Tomatoes, Fusarium Wilt, and Dandelion, a Virtuous Plant!
Canadian researchers have discovered that the dandelion weed can protect tomato plants from fusarium disease. Fusarium attacks the plant roots. It reduces the number of tomatoes that the plant produces. Dandelion roots produce cichoric acid. This acid prevents the disease from getting iron from the soil. Fusarium needs iron to survive.
Plus, dandelion greens have superior nutritional and medicinal properties, 4 times the Vitamin A in spinach, in fact, the highest of all greens! The cultivated dandelion variety, Taraxacum officinale, is said to be far superior to the rest in taste! It has broad upright leaves that seem to multiply in great stands right before your eyes. These dandelions like rich, moist soil. Commercial varieties include Thick Leaf, Improved Thick Leaf, and Arlington Thick Leaf. Most American dandelion growers cultivate San Pasquale and Catalogn chicories, but call them dandelion greens, which are similar. Oh, and after a frost, their protective bitterness disappears.
Wild Man Steve Brill says: ‘The leaves are more nutritious than anything you can buy. They’re higher in beta-carotene than carrots. The iron and calcium [more than milk!] content is phenomenal, greater than spinach. You also get vitamins B-1, B-2, B-5, B-6, B-12, C, E, P, and D, biotin, inositol, potassium, phosphorus, magnesium, and zinc.’ Low in calories, a terrific liver cleanser, people have eaten dandelions for centuries. The name comes from the French, who called them dent de lion, or “lion’s teeth” because of their sharp, serrated leaves. All parts of the dandelion are edible, but the youngest leaves, less bitter before blooms form, are most commonly eaten, in salads, sautéed or steamed. Drizzle with a deliciously tangy vinaigrette made of honey, Dijon mustard, orange juice, and fresh rosemary. Or toss with garlic, olive oil, and freshly ground black pepper, or with bacon fat (pancetta if you prefer) and a little wine vinegar. Island Seed & Feed has some seeds!
Do know that many weeds, including dandelions and lambsquarters, are known to host verticillium wilt. Remove them when your crops are done. Don’t let them overwinter or leave them lying about.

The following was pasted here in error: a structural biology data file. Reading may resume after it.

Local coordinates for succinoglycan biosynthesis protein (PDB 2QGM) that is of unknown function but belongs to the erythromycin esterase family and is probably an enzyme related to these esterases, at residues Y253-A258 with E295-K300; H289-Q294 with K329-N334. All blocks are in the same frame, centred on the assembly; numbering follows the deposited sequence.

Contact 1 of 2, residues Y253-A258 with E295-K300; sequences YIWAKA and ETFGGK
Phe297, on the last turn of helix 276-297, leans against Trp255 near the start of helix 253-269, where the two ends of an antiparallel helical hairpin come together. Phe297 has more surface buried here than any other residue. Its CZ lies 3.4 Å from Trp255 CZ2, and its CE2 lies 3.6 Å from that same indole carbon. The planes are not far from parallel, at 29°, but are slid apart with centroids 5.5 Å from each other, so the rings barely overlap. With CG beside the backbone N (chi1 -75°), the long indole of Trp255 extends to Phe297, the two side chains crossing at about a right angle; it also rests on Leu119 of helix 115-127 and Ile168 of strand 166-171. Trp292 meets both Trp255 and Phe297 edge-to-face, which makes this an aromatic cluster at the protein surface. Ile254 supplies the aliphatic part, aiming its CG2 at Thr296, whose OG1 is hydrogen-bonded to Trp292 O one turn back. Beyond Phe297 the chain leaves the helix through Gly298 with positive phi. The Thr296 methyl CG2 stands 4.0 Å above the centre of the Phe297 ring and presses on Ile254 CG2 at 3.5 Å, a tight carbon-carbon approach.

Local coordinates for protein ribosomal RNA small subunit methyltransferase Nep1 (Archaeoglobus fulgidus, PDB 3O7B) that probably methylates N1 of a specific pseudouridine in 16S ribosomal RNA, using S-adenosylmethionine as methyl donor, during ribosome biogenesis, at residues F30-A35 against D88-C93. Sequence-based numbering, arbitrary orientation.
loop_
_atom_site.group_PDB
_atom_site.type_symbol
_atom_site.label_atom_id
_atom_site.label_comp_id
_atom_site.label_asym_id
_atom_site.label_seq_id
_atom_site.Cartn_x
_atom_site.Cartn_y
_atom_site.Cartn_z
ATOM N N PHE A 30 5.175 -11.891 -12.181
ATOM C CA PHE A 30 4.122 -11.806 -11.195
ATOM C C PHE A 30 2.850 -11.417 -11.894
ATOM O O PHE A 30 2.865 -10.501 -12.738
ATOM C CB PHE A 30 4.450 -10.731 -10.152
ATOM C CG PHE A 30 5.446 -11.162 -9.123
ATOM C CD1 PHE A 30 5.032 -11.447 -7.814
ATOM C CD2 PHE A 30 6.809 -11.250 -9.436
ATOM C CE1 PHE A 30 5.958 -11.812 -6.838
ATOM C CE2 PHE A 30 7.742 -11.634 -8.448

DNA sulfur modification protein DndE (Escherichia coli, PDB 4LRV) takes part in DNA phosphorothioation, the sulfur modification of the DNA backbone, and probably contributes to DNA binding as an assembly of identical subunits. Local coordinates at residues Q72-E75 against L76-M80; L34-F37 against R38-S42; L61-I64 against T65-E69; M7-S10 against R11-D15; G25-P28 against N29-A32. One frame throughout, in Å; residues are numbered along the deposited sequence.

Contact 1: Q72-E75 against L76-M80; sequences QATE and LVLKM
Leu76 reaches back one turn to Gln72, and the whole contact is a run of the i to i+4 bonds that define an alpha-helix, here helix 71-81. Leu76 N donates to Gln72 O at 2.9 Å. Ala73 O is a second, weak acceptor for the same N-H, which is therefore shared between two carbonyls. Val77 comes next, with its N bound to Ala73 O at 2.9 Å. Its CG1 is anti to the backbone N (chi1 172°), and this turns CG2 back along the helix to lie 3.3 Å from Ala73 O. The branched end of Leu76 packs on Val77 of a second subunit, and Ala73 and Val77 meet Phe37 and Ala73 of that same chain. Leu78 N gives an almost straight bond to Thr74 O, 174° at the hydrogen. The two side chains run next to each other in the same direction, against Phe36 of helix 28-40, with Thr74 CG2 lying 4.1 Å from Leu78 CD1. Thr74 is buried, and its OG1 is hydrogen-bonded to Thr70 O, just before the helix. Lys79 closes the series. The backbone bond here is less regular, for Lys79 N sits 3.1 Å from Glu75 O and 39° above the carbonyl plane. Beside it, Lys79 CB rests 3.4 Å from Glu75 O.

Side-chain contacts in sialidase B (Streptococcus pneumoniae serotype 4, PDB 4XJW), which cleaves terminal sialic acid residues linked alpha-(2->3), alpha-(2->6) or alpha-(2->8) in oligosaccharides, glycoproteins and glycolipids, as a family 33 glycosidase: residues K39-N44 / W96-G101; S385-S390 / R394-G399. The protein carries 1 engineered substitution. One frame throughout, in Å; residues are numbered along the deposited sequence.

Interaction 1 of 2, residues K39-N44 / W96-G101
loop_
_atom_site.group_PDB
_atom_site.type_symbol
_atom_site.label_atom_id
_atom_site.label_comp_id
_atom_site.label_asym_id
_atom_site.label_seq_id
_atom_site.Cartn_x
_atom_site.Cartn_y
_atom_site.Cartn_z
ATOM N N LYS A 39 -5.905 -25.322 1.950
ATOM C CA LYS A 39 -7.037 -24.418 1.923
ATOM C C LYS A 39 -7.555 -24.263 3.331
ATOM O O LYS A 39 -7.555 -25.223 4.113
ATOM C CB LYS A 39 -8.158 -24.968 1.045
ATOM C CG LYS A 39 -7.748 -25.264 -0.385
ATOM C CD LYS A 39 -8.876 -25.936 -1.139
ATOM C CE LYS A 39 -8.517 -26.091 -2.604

More Tomato Tips!
Buy toms that are tagged VFN, or just VF – that’s Verticillium Wilt and Fusarium resistant. When they are about a foot tall, water their neighboring plants, but not them. That keeps a drier soil the fungi can’t thrive in. Once a plant has the diseases, the leaves curl lengthwise and black spots appear on the lower stems and leaves, pull it and start over. Months of lost production time and poor production are not worth it. If your plant gets diseased, but is producing and you decide to keep it, don’t prune out the suckers (the little branches that are between the main stalk and a branch) because blight can enter your plant through these cuts. For more pollination, tap your stakes and cages, or the main stalk, to shake the flowers – around 11 AM is best! If your toms aren’t well pollinated, they may be strangely shaped! Plant different kinds of toms apart from each other so 1) they don’t hybridize on the spot 2) the wilts don’t spread from one plant to the next. Since toms are true heat lovers, you can plant a U perimeter of tall plants, leaving the South side open, and plant your toms in the U! Water those neighbor plants, not the toms directly, regularly, so your tomato’s tap root can get regular water. That prevents blossom-end rot.